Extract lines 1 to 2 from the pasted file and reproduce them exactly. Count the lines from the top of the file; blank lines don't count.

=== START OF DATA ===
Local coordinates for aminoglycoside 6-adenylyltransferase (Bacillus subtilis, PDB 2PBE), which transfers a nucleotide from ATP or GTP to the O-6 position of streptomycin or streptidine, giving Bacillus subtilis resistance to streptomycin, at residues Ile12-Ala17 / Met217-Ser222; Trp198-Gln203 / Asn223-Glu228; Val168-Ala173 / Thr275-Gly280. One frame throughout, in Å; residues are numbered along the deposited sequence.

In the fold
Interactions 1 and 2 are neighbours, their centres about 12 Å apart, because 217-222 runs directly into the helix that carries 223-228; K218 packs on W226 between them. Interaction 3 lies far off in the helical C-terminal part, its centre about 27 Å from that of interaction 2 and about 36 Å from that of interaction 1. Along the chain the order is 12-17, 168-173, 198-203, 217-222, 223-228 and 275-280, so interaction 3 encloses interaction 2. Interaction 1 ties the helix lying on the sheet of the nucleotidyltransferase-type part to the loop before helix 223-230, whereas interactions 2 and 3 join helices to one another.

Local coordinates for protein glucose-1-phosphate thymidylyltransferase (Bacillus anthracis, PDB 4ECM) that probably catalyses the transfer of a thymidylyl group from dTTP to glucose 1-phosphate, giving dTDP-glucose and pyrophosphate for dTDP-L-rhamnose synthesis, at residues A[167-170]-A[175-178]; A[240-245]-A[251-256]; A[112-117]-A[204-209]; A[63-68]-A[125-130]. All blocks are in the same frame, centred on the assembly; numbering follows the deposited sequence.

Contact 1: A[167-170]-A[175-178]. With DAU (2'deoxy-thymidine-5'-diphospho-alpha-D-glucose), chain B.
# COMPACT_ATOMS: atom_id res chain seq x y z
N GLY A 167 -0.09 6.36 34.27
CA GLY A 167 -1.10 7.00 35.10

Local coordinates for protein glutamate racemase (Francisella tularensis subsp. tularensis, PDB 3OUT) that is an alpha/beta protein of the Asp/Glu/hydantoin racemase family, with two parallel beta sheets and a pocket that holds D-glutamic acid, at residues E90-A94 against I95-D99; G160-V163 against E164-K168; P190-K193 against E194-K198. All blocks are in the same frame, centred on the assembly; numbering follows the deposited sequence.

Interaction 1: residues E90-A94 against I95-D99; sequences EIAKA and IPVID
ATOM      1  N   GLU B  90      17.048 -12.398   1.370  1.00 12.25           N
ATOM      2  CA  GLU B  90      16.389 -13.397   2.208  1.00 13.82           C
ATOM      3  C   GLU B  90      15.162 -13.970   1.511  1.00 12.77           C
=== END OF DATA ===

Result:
Local coordinates for aminoglycoside 6-adenylyltransferase (Bacillus subtilis, PDB 2PBE), which transfers a nucleotide from ATP or GTP to the O-6 position of streptomycin or streptidine, giving Bacillus subtilis resistance to streptomycin, at residues Ile12-Ala17 / Met217-Ser222; Trp198-Gln203 / Asn223-Glu228; Val168-Ala173 / Thr275-Gly280. One frame throughout, in Å; residues are numbered along the deposited sequence.

In the fold